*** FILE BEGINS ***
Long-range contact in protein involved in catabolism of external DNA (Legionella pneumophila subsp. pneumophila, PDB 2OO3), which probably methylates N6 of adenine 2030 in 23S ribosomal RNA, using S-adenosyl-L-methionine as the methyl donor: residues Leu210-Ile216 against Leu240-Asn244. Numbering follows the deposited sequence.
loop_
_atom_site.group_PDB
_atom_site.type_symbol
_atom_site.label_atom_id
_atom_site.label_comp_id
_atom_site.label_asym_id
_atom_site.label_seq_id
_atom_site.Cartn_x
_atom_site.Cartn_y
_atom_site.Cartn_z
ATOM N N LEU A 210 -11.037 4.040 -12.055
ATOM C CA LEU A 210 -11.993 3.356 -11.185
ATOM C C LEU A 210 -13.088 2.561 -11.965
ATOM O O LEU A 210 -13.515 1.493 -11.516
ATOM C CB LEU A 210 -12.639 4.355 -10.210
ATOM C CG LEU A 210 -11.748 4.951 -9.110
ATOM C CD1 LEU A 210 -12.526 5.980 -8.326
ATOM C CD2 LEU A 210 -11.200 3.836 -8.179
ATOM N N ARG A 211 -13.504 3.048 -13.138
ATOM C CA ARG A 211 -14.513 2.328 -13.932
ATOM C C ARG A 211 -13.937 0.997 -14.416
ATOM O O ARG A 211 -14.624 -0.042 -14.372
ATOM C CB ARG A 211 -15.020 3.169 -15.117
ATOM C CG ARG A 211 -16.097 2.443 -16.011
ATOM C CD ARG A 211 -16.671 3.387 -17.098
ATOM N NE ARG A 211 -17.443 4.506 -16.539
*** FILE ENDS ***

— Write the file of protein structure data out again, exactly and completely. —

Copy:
Long-range contact in protein involved in catabolism of external DNA (Legionella pneumophila subsp. pneumophila, PDB 2OO3), which probably methylates N6 of adenine 2030 in 23S ribosomal RNA, using S-adenosyl-L-methionine as the methyl donor: residues Leu210-Ile216 against Leu240-Asn244. Numbering follows the deposited sequence.
loop_
_atom_site.group_PDB
_atom_site.type_symbol
_atom_site.label_atom_id
_atom_site.label_comp_id
_atom_site.label_asym_id
_atom_site.label_seq_id
_atom_site.Cartn_x
_atom_site.Cartn_y
_atom_site.Cartn_z
ATOM N N LEU A 210 -11.037 4.040 -12.055
ATOM C CA LEU A 210 -11.993 3.356 -11.185
ATOM C C LEU A 210 -13.088 2.561 -11.965
ATOM O O LEU A 210 -13.515 1.493 -11.516
ATOM C CB LEU A 210 -12.639 4.355 -10.210
ATOM C CG LEU A 210 -11.748 4.951 -9.110
ATOM C CD1 LEU A 210 -12.526 5.980 -8.326
ATOM C CD2 LEU A 210 -11.200 3.836 -8.179
ATOM N N ARG A 211 -13.504 3.048 -13.138
ATOM C CA ARG A 211 -14.513 2.328 -13.932
ATOM C C ARG A 211 -13.937 0.997 -14.416
ATOM O O ARG A 211 -14.624 -0.042 -14.372
ATOM C CB ARG A 211 -15.020 3.169 -15.117
ATOM C CG ARG A 211 -16.097 2.443 -16.011
ATOM C CD ARG A 211 -16.671 3.387 -17.098
ATOM N NE ARG A 211 -17.443 4.506 -16.539